Memorial Day may be a good day to examine your feelings about people who lived in days gone by.

Memorial Day marks the official opening of summer and Labor Day marks the official end to summer. Cookouts, swimming, family get-togethers, and time off from work are typical for both holidays. But is there more to these holidays than that?

If we were very realistic and honest, we would probably need to admit that narcissism, hedonism and materialism play a strong role in our culture. In other words, “What’s in it for ME?” “If it feels good, do it!” “And more, more, we want more!” are oppressive thoughts for many of us. The surface level, rootlessness that is produced by these focuses leaves us feeling empty, less satisfied, and thinking “There’s GOT to be more to life than this!”

I would be the first to agree. Well, what can we do about it? Let’s start now, with this next holiday, Memorial Day. Let’s learn more about it, why we celebrate it and then go from there. Okay?

The History of Memorial Day goes something like this. It was first celebrated May 30, 1868. Observance was paid by placing flowers on the graves of more than 20,000 Union and Confederate soldiers buried at Arlington National Cemetery. This date was chosen because flowers would be in bloom all over the country. In 1915, inspired by the poem "In Flanders Fields," Moina Micheal came up with the idea of wearing red poppies on Memorial Day in honor of those who died serving the nation during war.

Memorial Day Trivia

On Memorial Day, the flag should be at half-staff until noon only, then raised to the top of the staff. Red Poppies are recognized as the Memorial Day flower. "Taps" is often played at ceremonies on this day. Flowers and Flags are the two most popular items people use to remember soldiers and family members who have passed on. The south refused to honor the dead on this day until after World War I when the meaning of Memorial Day changed from honoring Civil War dead to honoring Americans who died fighting in any war. In 1971, Memorial Day was moved from a fixed holiday (May 30th) to the last Monday of May to create a long weekend.

What is the National Moment Remembrance Resolution? In 2000 the National Moment Remembrance Resolution passed. At 3 pm on Memorial Day all Americans are asked to voluntarily and informally observe in their own way a moment of remembrance and respect by pausing from whatever they are doing for a moment of silence or listening to taps.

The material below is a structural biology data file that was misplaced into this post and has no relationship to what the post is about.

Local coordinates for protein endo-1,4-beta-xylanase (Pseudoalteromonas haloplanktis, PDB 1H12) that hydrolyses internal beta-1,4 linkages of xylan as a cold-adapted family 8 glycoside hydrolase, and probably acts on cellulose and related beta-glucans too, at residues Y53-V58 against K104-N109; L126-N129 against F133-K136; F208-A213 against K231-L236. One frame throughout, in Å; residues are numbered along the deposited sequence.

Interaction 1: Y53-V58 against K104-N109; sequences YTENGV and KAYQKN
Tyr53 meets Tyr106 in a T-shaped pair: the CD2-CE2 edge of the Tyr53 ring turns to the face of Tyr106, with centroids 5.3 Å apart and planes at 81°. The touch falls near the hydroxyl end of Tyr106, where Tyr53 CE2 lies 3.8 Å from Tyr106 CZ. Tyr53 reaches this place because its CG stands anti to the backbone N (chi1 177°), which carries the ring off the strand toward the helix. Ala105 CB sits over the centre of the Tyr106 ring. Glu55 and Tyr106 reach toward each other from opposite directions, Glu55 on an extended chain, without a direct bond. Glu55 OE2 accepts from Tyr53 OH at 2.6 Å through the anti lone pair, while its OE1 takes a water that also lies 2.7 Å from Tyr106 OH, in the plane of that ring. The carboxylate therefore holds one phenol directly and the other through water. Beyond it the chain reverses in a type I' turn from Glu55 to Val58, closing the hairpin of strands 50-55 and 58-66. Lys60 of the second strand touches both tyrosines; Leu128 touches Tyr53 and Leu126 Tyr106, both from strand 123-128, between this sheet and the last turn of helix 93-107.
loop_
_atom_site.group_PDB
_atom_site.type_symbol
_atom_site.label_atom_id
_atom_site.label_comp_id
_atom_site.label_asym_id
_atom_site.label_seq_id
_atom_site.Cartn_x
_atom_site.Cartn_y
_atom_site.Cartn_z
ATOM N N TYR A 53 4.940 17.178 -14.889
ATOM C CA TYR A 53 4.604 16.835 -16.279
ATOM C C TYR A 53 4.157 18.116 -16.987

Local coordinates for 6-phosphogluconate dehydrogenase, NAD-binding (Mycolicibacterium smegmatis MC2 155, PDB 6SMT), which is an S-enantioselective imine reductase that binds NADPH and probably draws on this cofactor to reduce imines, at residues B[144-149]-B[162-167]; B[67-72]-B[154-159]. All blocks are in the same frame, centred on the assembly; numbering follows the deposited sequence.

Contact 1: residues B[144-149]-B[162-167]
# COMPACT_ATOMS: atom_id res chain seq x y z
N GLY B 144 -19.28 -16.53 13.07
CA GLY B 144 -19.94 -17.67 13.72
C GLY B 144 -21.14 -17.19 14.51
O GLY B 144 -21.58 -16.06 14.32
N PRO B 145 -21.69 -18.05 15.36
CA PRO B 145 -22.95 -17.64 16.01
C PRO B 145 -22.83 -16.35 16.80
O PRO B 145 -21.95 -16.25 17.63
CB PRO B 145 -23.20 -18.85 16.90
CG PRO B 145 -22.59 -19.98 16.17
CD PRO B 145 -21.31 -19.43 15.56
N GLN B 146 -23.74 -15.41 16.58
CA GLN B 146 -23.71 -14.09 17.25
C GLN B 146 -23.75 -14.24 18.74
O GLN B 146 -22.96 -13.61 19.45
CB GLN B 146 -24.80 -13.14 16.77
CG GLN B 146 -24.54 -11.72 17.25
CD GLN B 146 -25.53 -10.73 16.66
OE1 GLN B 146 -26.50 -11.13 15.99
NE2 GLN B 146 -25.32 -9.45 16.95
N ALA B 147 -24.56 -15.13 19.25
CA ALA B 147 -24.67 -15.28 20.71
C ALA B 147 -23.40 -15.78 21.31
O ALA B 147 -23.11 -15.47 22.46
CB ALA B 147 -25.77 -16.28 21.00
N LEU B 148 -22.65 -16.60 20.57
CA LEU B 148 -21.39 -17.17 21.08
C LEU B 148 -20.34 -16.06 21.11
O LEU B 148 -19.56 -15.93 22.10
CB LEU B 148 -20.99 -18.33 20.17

Memorial Day is a day for us to remember! Why should we bother to remember? Why is it so important? I hear people say, “Don’t live in the past!” “Forget the things which are behind and press toward a new mark!” I agree to a point, but feel that it’s very important to balance that thinking. Let’s start with this simple truth that we sit in the shade today because someone, sometime ago planted a tree.

Memorial Day may be a good day to examine your feelings about people who lived in days gone by. Some of those people may not go down in history books - known by many, and they may have passed on a long time ago or recently. Nevertheless, they are loved ones whose lives you can learn about, show respect, appreciate, pay honor to and celebrate. Valuable lessons can be learned from the past and your ancestors.

My hope is by extending this special day to create a long weekend that especially on this special day the purpose of honoring and reflecting will not be forgotten. May you make the effort to know your ancestors and show them honor and respect. One day you will be pushing up planted red poppies hoping someone remembers and pays you homage. Your spirit will be hoping their grief and loss is about you and that they love you.

One last thought is that Freedom isn’t free. On this Memorial Day let us honor those who have fought for our freedoms. Some have died that many others and we might be free. May you appreciate your precious time made possible in many ways by those who have died before! Also appreciate your own time on this earth.

John T. Catrett, III serves as a Chaplain with ONHL Hospice. ONHL Hospice currently provides services to the majority of northeastern Oklahoma but is available to accept patients statewide. Learn more at